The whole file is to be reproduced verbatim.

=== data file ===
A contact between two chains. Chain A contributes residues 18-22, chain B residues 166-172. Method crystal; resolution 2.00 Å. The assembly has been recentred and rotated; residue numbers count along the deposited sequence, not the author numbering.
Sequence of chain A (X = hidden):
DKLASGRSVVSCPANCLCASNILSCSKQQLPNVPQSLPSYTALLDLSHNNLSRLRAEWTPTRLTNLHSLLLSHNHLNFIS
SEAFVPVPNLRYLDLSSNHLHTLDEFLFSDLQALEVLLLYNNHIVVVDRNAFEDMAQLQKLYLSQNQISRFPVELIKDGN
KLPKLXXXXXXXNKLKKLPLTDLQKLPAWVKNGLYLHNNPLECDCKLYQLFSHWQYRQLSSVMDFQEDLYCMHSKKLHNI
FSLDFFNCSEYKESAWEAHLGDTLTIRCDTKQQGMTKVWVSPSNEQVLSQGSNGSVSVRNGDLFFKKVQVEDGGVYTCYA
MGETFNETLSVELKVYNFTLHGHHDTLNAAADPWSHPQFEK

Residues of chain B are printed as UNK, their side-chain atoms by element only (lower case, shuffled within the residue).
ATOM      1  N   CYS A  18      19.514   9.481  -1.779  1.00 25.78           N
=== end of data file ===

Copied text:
A contact between two chains. Chain A contributes residues 18-22, chain B residues 166-172. Method crystal; resolution 2.00 Å. The assembly has been recentred and rotated; residue numbers count along the deposited sequence, not the author numbering.
Sequence of chain A (X = hidden):
DKLASGRSVVSCPANCLCASNILSCSKQQLPNVPQSLPSYTALLDLSHNNLSRLRAEWTPTRLTNLHSLLLSHNHLNFIS
SEAFVPVPNLRYLDLSSNHLHTLDEFLFSDLQALEVLLLYNNHIVVVDRNAFEDMAQLQKLYLSQNQISRFPVELIKDGN
KLPKLXXXXXXXNKLKKLPLTDLQKLPAWVKNGLYLHNNPLECDCKLYQLFSHWQYRQLSSVMDFQEDLYCMHSKKLHNI
FSLDFFNCSEYKESAWEAHLGDTLTIRCDTKQQGMTKVWVSPSNEQVLSQGSNGSVSVRNGDLFFKKVQVEDGGVYTCYA
MGETFNETLSVELKVYNFTLHGHHDTLNAAADPWSHPQFEK

Residues of chain B are printed as UNK, their side-chain atoms by element only (lower case, shuffled within the residue).
ATOM      1  N   CYS A  18      19.514   9.481  -1.779  1.00 25.78           N